Hodl Hodl, a peer-to-peer cryptocurrency exchange, has announced that it is launching a prediction market on Bitcoin. Slated for launch in the spring of 2019, it would be the first Bitcoin-based prediction market to go live on Bitcoin’s mainnet.
A prediction market is a novel application of blockchain technology. The betting platforms allow users to secure odds, futures and outcomes with smart contracts. Two users place funds (traditionally, ether) into a smart contract to bet on futures for any given outcome; when the outcome arrives, the smart contract automatically pays out to the winner.
Most prediction markets are built on blockchains with a more flexible smart contract language, like Ethereum. Augur, for example, pioneered the model when it launched in July 2018 as the first decentralized prediction market to make use of Ethereum’s ERC-20 token contract. Other prediction markets have followed suit, including Gnosis on Ethereum and Bhodi on QTUM.
Despite Augur’s frontrunning status, Hodl Hodl believes that it can improve on aspects of the platform’s operations — specifically, in its solution to the “oracle problem:” How, for example, does the smart contract know who wins the World Cup, if bitcoin closed above $ 3,850 by midnight on March 8, or who won an election?
You need software and people (oracles) to feed this data to the smart contract. The inherent counterparty risk becomes an issue of trust and accuracy: How do you keep oracles honest and how do you verify their inputs? To mitigate this risk, Augur leverages decentralized oracles. Multiple users are in charge of inputting data/results to make sure that the reported results of an outcome are accurate and that the smart contract pays out to the winning prediction.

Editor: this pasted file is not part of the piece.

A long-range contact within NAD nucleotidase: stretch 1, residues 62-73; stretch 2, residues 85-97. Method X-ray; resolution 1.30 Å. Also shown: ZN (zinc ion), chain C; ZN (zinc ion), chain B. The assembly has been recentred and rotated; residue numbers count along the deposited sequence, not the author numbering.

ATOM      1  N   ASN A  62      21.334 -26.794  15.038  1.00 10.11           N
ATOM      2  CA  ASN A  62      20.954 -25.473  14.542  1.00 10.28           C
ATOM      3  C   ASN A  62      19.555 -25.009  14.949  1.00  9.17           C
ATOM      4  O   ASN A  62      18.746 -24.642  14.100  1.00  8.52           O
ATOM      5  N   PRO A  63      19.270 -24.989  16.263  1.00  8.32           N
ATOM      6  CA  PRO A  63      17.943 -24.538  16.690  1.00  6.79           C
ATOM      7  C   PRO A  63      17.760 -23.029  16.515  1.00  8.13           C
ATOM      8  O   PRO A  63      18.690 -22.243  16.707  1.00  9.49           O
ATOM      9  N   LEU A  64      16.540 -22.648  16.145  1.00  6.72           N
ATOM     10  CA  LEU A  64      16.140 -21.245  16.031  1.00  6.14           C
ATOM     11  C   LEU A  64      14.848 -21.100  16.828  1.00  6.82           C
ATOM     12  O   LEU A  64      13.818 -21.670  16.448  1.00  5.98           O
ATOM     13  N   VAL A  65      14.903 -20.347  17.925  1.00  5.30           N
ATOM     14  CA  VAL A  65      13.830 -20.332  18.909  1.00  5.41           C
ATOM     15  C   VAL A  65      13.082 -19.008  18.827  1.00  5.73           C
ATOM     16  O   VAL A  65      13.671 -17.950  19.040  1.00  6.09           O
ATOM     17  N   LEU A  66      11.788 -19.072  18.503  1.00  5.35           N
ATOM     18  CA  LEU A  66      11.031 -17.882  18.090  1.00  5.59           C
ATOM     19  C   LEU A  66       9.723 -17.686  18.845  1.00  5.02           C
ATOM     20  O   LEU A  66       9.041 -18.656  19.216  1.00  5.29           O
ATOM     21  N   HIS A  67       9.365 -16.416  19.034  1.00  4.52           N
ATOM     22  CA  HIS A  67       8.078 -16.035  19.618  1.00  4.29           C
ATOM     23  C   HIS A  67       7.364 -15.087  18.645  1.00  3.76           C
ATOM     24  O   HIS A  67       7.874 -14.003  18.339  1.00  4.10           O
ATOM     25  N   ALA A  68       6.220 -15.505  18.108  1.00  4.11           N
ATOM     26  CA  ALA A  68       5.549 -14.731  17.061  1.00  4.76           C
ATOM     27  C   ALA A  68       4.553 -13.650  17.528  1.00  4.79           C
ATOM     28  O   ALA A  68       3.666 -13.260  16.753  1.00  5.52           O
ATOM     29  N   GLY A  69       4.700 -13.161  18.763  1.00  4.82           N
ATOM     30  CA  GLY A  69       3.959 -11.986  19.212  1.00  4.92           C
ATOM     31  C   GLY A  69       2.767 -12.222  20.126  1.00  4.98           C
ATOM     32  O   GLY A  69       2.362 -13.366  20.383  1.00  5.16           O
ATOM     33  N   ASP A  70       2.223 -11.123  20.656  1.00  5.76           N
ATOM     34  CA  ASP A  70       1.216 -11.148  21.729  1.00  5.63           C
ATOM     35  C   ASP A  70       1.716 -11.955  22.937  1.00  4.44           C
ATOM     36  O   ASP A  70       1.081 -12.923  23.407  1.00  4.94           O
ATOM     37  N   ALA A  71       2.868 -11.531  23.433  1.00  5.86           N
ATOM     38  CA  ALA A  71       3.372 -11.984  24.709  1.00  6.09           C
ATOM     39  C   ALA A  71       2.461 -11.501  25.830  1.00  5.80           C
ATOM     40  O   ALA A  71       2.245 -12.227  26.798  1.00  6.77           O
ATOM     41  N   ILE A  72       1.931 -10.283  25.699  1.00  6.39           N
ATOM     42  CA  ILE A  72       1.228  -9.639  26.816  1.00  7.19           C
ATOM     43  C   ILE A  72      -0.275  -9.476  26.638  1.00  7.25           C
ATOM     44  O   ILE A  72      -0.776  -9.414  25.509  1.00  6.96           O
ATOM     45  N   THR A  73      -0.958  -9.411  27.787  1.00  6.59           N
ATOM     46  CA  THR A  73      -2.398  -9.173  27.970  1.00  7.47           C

Decentralizing the sources of inputs, in theory, should ensure that every prediction market’s payout is consistent with real-world outcomes, but some opponents argue that there aren’t enough participants on these decentralized platform to prevent bad actors from gaming the system.
“We're approaching this slightly differently,” Roman Snitko, Hodl Hodl’s chief technology officer, told Bitcoin Magazine. “The oracle [is] the two parties participating in a contract. In case of a dispute, Hodl Hodl steps in with its third key and is able to influence the decision.” It is the company’s belief that, whereas a decentralized system for judging bet outcomes can be influenced by bad actors, a peer-to-peer contract might be more ironclad.
To contrast with the established model of prediction markets, on February 27, 2019, Hodl Hodl announced their own prediction market, the first to be built on the Bitcoin blockchain. Additionally, their oracle system, according to Snitko, “is not decentralized — we have a central server. But we're non-custodial. In the case of a prediction contract, both parties lock bitcoins in a 2-of-3 [key] escrow. Both of their keys are required to send the locked funds somewhere — unless they both sign the release transaction, bitcoins cannot be moved from there.”
Under this system, there is no incentive to try and dispute the outcome of a bet, as the funds will not be released if the two parties disagree. If someone fudges the results of an outcome and both parties claim the coins, a tiebreaker ensues.
“In case of a dispute,” said Snitko, “both parties may actually never come to a decision to unlock the funds, in which case Hodl Hodl can step in and use its third key along with one of the parties keys to unlock funds in their favor. Hodl Hodl cannot unilaterally move bitcoins to wherever it wishes to because we still need one of the user's keys (which we don't have) to sign the release transaction.” The company warns, however, that forcing the impartial mediator to step in may negatively impact a user’s ability to convince other users to enter new contracts.
One solution to this problem could be having a third party mediator who, unlike Hodl Hodl, is not a stakeholder in the situation in any regard. Snitko is entertaining the idea, telling Bitcoin Magazine that “in the future we might have a user group called ‘mediators’ who would take on the role Hodl Hodl currently performs in case of a dispute — with a third key.” He added, however, “it's probably wrong to call that party an oracle, as the decision is not made by that single party.”
“At launch,” he said, “we want to keep it as simple as possible and then see what needs to be improved.”
Bitcoin Magazine asked Hodl Hodl to explain how its reputation system works but has not yet received a response.
This article originally appeared on Bitcoin Magazine.